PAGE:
8. General:


    Recommendations as above are essentially guidelines and need to be tempered with engineering judgment.


    In making the above recommendations the Expert Group has taken due note of one of the observations of the Royal Commission on the Health and Safety of Workers in Mines, Canada (1976) that “there is no attainable state of absolute health and safety. There are levels of risks accepted or tolerated to a degree by the parties concerned”. Mines can only exist where economically viable operations can be conducted. Within operating mines, the acceptable levels of occupational risks are determined by (1) the quality and kind of industrial management and supervision; (2) the degree of participation and commitment from employees, individually and collectively, in labour union and otherwise; (3) the state of social expectations and concerns in mining communities and in the public at large; (4) the measure of political attention as expressed in legislation, in the related governmental administrative practices for monitoring compliance, and in the provision of compensation; and (5) the combined effectiveness of the above parties in operating as a system.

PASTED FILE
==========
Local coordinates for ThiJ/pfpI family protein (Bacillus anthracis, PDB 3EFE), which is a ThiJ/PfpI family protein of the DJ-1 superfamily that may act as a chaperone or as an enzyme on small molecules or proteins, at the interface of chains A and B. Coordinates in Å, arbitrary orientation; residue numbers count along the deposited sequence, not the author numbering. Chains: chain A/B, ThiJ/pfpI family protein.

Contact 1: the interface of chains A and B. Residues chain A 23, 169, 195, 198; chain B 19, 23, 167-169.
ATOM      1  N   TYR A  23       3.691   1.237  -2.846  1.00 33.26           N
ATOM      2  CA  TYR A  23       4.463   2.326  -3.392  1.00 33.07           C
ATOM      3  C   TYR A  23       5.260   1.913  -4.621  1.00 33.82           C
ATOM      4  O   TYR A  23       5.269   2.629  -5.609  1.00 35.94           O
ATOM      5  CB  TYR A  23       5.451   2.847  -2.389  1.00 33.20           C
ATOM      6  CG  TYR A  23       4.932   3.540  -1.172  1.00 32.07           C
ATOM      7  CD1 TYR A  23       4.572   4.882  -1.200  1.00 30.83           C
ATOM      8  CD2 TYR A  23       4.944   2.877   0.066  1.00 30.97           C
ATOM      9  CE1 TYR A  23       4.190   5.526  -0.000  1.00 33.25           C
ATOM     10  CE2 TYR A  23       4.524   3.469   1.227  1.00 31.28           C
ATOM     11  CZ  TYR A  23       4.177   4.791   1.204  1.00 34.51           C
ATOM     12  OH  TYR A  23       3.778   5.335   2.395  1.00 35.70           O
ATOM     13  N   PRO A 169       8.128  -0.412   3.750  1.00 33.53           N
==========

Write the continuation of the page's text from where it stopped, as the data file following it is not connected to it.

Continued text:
Cognizant of the above philosophy on levels of acceptable risks, the Expert Group is convinced that roof bolting has much to offer as a fast and reliable primary support system for coal mining industry, which can usher in a new era of technical change.

  9. Future R & D


    Future R & D should focus inter-alia on the following:

    1. The suitability of different bolting systems under different roof conditions.
    2. Monitoring of roof convergence and other parameters to check the efficacy of the roof bolting system, including the effect on fall in the goaf after extraction in conjunction with roof bolting.
    3. The suitability of different drilling machines under Indian roof rock conditions.